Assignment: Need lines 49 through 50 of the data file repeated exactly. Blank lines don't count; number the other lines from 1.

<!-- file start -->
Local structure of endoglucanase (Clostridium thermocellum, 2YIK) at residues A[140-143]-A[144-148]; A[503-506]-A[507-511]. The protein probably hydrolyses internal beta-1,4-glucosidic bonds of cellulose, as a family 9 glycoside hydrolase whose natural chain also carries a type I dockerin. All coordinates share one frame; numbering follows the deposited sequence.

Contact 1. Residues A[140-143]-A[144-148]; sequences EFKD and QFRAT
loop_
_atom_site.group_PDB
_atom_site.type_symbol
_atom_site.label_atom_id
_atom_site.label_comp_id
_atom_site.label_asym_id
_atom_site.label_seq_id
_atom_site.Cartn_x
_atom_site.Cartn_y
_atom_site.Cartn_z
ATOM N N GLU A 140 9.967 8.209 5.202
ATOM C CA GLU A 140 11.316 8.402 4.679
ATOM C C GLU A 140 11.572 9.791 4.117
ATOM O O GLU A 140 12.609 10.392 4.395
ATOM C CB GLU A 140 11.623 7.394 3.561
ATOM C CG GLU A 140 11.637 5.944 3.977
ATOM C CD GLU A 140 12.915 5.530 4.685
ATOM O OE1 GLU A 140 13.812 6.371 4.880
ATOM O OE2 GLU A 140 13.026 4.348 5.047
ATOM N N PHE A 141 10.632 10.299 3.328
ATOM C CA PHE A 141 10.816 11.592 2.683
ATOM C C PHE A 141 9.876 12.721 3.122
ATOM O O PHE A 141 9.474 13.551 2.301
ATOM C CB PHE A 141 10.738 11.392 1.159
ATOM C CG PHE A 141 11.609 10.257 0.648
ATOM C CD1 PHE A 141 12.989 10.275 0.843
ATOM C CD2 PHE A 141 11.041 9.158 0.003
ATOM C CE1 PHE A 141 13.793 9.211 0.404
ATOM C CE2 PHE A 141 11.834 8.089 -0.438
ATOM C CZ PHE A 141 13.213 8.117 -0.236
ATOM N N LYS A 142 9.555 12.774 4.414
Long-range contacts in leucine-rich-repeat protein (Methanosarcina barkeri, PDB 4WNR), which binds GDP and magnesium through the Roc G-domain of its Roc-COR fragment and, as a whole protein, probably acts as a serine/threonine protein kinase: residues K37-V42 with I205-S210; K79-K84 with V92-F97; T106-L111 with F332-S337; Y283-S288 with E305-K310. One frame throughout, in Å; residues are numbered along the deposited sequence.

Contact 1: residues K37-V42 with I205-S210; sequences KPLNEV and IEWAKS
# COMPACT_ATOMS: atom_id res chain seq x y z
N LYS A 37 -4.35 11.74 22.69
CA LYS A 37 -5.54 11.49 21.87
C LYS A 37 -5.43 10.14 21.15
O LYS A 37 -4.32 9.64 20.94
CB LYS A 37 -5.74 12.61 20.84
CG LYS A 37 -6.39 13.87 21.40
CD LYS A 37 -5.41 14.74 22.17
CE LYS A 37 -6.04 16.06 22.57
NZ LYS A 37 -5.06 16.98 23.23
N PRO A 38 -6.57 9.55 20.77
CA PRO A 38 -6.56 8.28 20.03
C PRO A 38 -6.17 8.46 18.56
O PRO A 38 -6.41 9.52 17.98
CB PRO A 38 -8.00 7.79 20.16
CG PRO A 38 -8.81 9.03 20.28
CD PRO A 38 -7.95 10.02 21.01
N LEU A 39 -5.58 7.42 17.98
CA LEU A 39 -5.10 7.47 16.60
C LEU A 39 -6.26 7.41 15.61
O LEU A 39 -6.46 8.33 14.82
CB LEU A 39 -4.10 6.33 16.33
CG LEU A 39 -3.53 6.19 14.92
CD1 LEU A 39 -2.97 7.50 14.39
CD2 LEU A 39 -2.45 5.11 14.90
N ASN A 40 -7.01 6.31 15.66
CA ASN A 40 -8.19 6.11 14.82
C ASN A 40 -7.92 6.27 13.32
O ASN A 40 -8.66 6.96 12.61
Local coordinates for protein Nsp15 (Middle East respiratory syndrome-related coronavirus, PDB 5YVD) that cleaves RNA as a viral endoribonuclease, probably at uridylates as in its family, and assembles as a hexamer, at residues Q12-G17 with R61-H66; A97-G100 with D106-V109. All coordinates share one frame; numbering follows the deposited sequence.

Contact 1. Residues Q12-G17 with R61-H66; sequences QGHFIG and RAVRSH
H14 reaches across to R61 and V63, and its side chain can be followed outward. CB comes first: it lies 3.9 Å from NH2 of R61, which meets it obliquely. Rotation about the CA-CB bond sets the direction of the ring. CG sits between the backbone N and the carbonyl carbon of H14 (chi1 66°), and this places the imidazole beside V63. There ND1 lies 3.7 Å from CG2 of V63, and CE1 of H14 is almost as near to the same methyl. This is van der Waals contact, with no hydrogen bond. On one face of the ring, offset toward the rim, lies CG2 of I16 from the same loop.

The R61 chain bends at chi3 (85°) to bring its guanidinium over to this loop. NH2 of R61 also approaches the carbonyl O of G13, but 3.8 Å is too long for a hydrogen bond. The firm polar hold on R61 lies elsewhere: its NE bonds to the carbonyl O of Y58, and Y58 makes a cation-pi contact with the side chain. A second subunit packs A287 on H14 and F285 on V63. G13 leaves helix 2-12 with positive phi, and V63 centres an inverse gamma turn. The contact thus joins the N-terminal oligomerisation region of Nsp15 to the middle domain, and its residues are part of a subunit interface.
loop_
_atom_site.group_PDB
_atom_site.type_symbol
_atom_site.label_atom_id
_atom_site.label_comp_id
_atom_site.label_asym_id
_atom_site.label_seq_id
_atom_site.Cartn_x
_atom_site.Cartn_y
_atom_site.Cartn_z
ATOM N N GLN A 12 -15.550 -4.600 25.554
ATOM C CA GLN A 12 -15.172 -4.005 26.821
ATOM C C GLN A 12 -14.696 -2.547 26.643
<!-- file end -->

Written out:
O PRO A 38 -6.41 9.52 17.98
CB PRO A 38 -8.00 7.79 20.16